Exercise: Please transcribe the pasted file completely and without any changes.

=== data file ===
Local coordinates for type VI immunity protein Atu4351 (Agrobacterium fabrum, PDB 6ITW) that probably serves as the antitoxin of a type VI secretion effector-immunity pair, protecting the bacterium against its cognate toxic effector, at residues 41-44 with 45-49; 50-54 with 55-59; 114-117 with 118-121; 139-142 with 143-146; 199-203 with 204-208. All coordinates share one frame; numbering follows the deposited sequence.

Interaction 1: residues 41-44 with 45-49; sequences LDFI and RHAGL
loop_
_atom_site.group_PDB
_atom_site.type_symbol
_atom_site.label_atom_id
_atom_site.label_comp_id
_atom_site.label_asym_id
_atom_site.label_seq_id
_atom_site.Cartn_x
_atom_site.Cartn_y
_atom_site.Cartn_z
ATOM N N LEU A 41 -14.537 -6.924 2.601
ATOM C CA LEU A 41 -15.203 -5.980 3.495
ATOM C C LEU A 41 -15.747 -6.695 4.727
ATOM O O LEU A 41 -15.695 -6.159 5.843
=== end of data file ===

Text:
Local coordinates for type VI immunity protein Atu4351 (Agrobacterium fabrum, PDB 6ITW) that probably serves as the antitoxin of a type VI secretion effector-immunity pair, protecting the bacterium against its cognate toxic effector, at residues 41-44 with 45-49; 50-54 with 55-59; 114-117 with 118-121; 139-142 with 143-146; 199-203 with 204-208. All coordinates share one frame; numbering follows the deposited sequence.

Interaction 1: residues 41-44 with 45-49; sequences LDFI and RHAGL
loop_
_atom_site.group_PDB
_atom_site.type_symbol
_atom_site.label_atom_id
_atom_site.label_comp_id
_atom_site.label_asym_id
_atom_site.label_seq_id
_atom_site.Cartn_x
_atom_site.Cartn_y
_atom_site.Cartn_z
ATOM N N LEU A 41 -14.537 -6.924 2.601
ATOM C CA LEU A 41 -15.203 -5.980 3.495
ATOM C C LEU A 41 -15.747 -6.695 4.727
ATOM O O LEU A 41 -15.695 -6.159 5.843